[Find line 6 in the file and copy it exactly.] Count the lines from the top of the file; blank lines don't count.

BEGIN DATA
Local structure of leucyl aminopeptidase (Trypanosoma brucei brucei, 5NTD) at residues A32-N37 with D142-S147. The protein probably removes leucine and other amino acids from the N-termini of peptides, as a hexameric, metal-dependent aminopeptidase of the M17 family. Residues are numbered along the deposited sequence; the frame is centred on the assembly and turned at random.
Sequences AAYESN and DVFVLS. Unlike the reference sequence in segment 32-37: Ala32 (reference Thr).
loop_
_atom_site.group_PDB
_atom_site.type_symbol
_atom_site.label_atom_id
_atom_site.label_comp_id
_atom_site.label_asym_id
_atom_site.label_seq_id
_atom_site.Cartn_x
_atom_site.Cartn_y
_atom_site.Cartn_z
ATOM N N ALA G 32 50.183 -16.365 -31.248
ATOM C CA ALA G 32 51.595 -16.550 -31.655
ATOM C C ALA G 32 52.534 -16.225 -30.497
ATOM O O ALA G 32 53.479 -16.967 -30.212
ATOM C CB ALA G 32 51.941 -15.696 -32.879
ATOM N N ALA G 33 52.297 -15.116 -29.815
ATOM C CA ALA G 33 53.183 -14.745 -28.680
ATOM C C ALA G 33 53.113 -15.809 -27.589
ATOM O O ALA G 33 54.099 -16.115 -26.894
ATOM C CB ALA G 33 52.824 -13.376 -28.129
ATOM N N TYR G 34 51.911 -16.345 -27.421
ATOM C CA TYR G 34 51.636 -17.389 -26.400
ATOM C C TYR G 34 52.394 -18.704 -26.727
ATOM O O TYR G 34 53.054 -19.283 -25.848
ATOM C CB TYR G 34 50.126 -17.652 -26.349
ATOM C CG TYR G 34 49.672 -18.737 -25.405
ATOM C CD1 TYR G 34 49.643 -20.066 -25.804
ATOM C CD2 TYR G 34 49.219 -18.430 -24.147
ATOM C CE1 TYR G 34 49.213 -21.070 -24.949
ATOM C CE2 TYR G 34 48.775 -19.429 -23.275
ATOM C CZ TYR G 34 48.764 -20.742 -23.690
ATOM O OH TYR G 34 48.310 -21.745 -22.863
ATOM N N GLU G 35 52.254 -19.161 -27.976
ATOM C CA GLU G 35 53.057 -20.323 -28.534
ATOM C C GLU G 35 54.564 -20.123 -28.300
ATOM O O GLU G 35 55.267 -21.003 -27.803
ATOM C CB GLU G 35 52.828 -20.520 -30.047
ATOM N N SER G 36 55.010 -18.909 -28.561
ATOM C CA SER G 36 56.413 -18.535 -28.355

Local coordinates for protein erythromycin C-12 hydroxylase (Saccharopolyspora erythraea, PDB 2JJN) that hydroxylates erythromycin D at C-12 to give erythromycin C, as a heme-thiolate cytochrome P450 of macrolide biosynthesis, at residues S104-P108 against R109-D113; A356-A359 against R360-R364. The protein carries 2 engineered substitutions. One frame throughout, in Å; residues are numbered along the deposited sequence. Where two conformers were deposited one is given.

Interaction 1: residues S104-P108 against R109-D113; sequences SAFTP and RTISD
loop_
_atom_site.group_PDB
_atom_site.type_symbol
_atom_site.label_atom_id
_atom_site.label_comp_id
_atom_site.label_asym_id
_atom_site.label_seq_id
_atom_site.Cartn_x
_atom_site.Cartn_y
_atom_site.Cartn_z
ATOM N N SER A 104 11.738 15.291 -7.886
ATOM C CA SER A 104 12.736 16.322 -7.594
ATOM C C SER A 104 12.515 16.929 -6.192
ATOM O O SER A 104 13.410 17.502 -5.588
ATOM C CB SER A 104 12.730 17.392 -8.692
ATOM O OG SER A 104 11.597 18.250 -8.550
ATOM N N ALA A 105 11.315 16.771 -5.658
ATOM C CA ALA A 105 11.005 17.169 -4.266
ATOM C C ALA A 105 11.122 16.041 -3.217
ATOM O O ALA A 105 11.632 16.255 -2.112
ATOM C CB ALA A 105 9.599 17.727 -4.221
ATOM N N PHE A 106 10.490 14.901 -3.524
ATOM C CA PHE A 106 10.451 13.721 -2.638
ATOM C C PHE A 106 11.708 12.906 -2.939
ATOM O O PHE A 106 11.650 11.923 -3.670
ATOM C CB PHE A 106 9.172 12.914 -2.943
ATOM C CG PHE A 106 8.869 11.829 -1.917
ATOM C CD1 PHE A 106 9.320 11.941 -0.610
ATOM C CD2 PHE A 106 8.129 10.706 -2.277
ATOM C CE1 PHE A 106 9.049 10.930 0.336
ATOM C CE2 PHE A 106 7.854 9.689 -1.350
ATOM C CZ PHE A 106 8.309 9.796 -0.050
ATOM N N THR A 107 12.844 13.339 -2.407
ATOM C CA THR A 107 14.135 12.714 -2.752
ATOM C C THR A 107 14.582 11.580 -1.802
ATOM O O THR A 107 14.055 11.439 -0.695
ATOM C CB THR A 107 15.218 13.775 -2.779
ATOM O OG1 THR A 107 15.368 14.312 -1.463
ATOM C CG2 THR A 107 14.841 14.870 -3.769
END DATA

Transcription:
_atom_site.label_atom_id